Ottawa police are facing another lawsuit — their fifth —over allegations of abuse against a person in custody at the police cellblock.

Ernest Schuhknecht alleges officers kicked and kneed him and slammed his head against a table while taking him into custody on July 29,2009.

According to the statement of claim filed Thursday, police found Schuhknecht intoxicated and on the floor of a Bell Street apartment building and transported him to the station. 

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Lawyer Jessica Adley said her client does not appear to be resisting police while in cellblock. (CBC)

Schuhknecht is suing Ottawa police, the three officers allegedly involved and police chief Vern White for $700,000.

He originally filed the suit in 2009 but the case did not proceed.

Ottawa police have not released the video, but Schuhknecht's lawyer, Jessica Adley, said she has seen the video.

She said it shows her client clearly limping and said he does not appear to be resisting police. Adley said the use of force by police is "a cause for concern."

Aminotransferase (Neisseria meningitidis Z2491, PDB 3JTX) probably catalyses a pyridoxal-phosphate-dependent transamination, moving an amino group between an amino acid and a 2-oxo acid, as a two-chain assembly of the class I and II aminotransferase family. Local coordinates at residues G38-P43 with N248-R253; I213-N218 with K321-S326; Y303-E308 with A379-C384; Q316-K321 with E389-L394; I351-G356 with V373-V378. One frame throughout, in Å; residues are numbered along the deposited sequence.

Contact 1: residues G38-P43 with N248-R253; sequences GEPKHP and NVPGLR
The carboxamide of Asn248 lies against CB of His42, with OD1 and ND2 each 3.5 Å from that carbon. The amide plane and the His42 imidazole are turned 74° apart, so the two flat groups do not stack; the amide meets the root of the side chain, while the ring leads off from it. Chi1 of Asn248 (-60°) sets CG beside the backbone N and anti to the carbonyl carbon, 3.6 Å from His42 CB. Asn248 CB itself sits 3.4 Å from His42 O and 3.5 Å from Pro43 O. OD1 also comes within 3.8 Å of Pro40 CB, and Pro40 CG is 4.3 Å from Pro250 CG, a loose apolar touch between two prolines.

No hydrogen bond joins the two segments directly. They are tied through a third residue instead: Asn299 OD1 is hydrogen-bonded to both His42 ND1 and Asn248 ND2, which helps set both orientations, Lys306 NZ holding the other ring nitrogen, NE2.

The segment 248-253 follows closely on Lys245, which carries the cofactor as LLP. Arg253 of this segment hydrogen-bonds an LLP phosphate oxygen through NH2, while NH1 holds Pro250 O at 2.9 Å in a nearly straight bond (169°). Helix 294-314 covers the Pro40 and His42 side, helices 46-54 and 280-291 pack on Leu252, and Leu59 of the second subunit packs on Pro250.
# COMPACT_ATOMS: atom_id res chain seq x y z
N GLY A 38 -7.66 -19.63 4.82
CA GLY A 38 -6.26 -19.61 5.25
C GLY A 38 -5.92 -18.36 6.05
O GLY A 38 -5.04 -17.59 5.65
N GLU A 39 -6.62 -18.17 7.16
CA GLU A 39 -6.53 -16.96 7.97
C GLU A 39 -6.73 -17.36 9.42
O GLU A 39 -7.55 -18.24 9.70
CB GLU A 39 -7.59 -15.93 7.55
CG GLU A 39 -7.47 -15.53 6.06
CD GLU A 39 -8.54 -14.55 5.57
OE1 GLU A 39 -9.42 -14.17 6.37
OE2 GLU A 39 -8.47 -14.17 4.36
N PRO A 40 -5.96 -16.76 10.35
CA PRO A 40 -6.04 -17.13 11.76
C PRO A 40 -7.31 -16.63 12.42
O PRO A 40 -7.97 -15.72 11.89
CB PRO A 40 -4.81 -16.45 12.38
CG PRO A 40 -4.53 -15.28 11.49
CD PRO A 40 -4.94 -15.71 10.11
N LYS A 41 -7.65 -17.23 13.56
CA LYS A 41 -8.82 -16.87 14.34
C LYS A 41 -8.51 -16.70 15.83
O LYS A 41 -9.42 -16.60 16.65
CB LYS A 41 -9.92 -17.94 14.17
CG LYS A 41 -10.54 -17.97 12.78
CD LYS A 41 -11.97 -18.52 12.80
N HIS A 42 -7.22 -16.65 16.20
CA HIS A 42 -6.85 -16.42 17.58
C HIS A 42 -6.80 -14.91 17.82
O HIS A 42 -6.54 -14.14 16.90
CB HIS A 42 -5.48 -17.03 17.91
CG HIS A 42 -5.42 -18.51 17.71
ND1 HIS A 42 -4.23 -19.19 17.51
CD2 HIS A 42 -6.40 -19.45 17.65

None of the allegations have been proven in court and no statement of defence has been filed.

Charges withdrawn in case

Prosecutors ultimately withdrew obstruction charges against Schuhknecht. He is the fifth person to have criminal charges against them withdrawn or stayed following the emergence of video surveillance of their time in the cells.

Four others — Stacy Bonds, Roxanne Carr, Terry Delay and William Sarazin — have also launched lawsuits against Ottawa police.

University of Ottawa crimonology professor Michael Kempa said the rise in lawsuits against police is a sign of a lack of faith that public institutions — like police watchdogs or rights tribunals — will be able to address the interests of the public.

"There's more of a sense that if you have a problem you have to take action on your own behalf to pursue a remedy through the civil courts," said Kempa.

Kempa said while Ottawa police made changes to how they handle people in custody after the Bonds case attracted national attention, police haven't done a good job of convincing the public that the measures go far enough.

"Where we haven't done such a great job is for the police services board to explain to the public exactly what's being done, and where we're satisfied and not satisfied to date," said Kempa.

"It's a hard job for police services boards to do, but it really is their primary function."